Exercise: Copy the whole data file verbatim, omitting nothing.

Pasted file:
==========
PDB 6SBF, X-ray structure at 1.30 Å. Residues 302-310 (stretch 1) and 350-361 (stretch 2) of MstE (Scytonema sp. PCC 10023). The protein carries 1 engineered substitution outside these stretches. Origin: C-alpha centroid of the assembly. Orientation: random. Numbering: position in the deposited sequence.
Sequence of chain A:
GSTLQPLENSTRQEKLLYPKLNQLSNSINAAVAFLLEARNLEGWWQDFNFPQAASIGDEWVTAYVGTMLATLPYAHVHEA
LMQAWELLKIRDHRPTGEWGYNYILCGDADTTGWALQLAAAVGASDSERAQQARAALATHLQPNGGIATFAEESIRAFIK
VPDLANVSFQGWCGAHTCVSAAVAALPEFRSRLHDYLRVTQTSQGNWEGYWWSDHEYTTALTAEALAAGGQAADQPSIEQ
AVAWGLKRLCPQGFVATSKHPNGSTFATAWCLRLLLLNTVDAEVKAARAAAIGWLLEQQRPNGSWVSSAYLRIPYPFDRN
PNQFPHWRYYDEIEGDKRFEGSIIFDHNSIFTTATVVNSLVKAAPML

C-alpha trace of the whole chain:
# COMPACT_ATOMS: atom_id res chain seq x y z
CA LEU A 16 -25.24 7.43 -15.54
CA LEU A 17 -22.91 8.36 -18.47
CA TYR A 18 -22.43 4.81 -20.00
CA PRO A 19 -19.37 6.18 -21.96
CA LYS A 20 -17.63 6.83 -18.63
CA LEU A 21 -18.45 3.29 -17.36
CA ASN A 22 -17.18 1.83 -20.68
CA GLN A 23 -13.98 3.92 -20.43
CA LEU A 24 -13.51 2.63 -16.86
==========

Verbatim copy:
PDB 6SBF, X-ray structure at 1.30 Å. Residues 302-310 (stretch 1) and 350-361 (stretch 2) of MstE (Scytonema sp. PCC 10023). The protein carries 1 engineered substitution outside these stretches. Origin: C-alpha centroid of the assembly. Orientation: random. Numbering: position in the deposited sequence.
Sequence of chain A:
GSTLQPLENSTRQEKLLYPKLNQLSNSINAAVAFLLEARNLEGWWQDFNFPQAASIGDEWVTAYVGTMLATLPYAHVHEA
LMQAWELLKIRDHRPTGEWGYNYILCGDADTTGWALQLAAAVGASDSERAQQARAALATHLQPNGGIATFAEESIRAFIK
VPDLANVSFQGWCGAHTCVSAAVAALPEFRSRLHDYLRVTQTSQGNWEGYWWSDHEYTTALTAEALAAGGQAADQPSIEQ
AVAWGLKRLCPQGFVATSKHPNGSTFATAWCLRLLLLNTVDAEVKAARAAAIGWLLEQQRPNGSWVSSAYLRIPYPFDRN
PNQFPHWRYYDEIEGDKRFEGSIIFDHNSIFTTATVVNSLVKAAPML

C-alpha trace of the whole chain:
# COMPACT_ATOMS: atom_id res chain seq x y z
CA LEU A 16 -25.24 7.43 -15.54
CA LEU A 17 -22.91 8.36 -18.47
CA TYR A 18 -22.43 4.81 -20.00
CA PRO A 19 -19.37 6.18 -21.96
CA LYS A 20 -17.63 6.83 -18.63
CA LEU A 21 -18.45 3.29 -17.36
CA ASN A 22 -17.18 1.83 -20.68
CA GLN A 23 -13.98 3.92 -20.43
CA LEU A 24 -13.51 2.63 -16.86